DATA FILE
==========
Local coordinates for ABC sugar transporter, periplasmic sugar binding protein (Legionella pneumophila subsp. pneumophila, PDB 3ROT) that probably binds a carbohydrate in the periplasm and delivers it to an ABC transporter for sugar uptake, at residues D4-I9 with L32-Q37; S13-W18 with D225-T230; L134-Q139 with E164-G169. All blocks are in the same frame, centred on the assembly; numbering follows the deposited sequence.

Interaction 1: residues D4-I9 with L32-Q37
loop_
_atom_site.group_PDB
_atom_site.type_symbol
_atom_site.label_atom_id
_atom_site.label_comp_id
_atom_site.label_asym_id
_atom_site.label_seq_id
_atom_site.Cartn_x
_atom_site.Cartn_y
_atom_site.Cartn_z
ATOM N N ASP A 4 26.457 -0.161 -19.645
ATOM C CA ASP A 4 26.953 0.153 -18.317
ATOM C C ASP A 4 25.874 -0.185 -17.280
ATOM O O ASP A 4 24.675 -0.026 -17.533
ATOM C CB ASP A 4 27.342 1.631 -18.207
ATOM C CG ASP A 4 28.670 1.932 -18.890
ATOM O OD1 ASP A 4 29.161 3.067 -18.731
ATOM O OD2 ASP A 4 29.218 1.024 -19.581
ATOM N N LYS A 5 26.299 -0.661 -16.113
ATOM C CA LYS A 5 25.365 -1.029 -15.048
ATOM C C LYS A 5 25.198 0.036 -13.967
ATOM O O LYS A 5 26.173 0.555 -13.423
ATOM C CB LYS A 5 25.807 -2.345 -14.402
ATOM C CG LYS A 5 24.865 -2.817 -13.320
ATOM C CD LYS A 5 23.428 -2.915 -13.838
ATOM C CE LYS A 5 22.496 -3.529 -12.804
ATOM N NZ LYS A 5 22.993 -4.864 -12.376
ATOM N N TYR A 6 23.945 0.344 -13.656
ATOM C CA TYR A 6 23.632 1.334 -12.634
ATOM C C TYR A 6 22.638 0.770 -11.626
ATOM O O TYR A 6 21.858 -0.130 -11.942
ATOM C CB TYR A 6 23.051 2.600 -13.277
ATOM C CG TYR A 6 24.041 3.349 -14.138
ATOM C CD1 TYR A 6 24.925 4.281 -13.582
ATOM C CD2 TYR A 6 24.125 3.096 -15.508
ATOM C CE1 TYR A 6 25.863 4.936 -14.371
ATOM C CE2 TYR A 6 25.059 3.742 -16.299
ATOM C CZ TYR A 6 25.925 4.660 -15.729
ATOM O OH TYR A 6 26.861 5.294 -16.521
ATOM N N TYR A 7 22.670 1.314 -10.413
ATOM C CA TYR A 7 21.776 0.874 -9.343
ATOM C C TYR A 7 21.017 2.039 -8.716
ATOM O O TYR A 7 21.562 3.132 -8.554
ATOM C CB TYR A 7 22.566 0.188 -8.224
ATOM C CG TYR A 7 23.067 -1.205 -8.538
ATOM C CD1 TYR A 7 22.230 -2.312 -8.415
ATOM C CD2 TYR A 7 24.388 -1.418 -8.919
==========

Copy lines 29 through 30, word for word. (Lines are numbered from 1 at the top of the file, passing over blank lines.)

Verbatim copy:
ATOM N NZ LYS A 5 22.993 -4.864 -12.376
ATOM N N TYR A 6 23.945 0.344 -13.656